In the West, epidemic infectious disease was regarded by the second half of the twentieth century as indicating an uncivilized state of mind, and was ascribed above all to nonwhite populations in parts of the world outside Europe and North America. This reflected structural inequalities in the world economy, as the great infections became increasingly concentrated in the poor countries of the Third World. By the middle of the twentieth century, however, rapidly increasing life expectancy was bringing rapid growth of noninfectious cardiac diseases, cancer, and other chronic conditions that posed new epidemic threats to an aging population in the affluent West. Under increasing pressure from the medical profession, the state responded not only with education initiatives but also with punitive measures directed toward habits, such as cigarette smoking, that were thought to make such conditions more likely. The arsenal of sanctions governments employed included punitive taxation on tobacco and the banning of smoking, under threat of fines and imprisonment, in a growing number of public places. Increasingly, institutions in the private sector also adopted these policies. They raised the question of how far state and nonstate institutions could go in forcing people to abandon pleasures that were demonstrably harmful to their own health. At the same time, they contrasted strongly with the reluctance of many states and companies to admit responsibility for cancer epidemics caused by factors such as nuclear weapons testing, the proximity of nuclear power stations to human populations, or the lack of proper precautions in dealing with radioactivity in industrial production.
In the 1980s, the identification of a new epidemic, known as acquired immune deficiency syndrome (AIDS), once more raised the ethical problems faced by state and society, and by the medical profession, in the past. Lack of medical knowledge of the syndrome and the danger of infection from contact with blood or other body fluids, posed the question of whether the medical profession had a duty to treat AIDS sufferers in the absence of any cure. The evidence of the overwhelming majority of past epidemics, for which there was also no known cure, seems to be, however, that medical treatment, even in the Middle Ages, could alleviate suffering under some circumstances, and was therefore a duty of the practitioner. In a condition that could prove rapidly fatal, the ethics of prolonged tests of a drug such as AZT, in which control groups were given placebos, was contested by AIDS sufferers anxious to try anything that might possibly cure the condition, or at least slow its progress.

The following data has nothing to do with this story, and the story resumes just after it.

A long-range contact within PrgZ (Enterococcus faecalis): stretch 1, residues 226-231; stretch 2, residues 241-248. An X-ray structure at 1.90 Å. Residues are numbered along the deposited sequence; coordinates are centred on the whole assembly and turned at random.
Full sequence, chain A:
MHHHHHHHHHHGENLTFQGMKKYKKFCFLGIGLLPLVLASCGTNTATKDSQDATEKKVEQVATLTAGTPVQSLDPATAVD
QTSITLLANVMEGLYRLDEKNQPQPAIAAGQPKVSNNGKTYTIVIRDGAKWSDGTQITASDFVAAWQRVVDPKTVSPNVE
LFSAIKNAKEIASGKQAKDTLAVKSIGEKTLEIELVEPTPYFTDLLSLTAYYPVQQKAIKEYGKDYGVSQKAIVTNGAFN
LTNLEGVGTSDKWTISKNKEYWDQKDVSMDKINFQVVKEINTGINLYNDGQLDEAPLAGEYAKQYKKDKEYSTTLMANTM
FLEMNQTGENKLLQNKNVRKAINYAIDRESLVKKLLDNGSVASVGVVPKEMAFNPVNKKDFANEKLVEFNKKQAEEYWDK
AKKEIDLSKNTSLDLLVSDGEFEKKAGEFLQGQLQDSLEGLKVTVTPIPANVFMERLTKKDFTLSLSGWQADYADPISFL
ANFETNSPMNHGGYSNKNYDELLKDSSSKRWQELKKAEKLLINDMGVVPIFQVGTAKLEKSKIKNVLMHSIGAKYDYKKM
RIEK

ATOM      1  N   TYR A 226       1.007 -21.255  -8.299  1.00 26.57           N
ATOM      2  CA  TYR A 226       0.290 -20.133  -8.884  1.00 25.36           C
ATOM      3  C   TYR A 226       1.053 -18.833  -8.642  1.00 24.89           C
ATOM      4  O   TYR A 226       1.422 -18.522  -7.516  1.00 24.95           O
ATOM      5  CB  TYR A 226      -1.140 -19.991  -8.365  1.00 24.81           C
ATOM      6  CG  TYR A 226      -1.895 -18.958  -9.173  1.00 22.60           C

If this was a relatively novel ethical problem, then the question of compulsory public-health measures was a very old one. Like the sufferers in many previous epidemics, AIDS victims tended to come from already stigmatized social groups: gays, drug abusers and prostitutes, Haitians and Africans. The ability to screen these high-risk groups for the presence of the causative agent, the HIV retrovirus, even at the asymptomatic stage, raised the possibility of compulsory screening measures, quarantine, and isolation. On the other hand, individuals publicly identified as HIV-positive generally found it difficult or impossible to stay employed, to obtain life or health insurance, or to avoid eviction from their homes. In the absence of adequate supportive measures, public-health intervention reinforces existing discrimination against these groups, as in many past epidemics.
An alternative state response has consisted of neglect, on the assumption that AIDS is unlikely to affect the heterosexual, non-drug-abusing, nonpromiscuous majority of the voting public. It is noticeable that, generally, politicians have invested resources in public education and other preventive measures only when they have believed that the majority population is at risk. These problems have been raised again by the recent resurgence of tuberculosis in Western countries, among the HIV-positive but also among the poor and the homeless. Drug-resistant strains of the disease have become common, and the transient, jobless, and destitute have neither the means nor the stability of lifestyle to complete the lengthy course of drugs that is necessary to effect a cure. The compulsory isolation of victims and their forcible subjection to a course of treatment is not a satisfactory long-term solution to the problem, since reinfection is likely upon release, unless the social and personal circumstances of the affected groups undergo a dramatic improvement.
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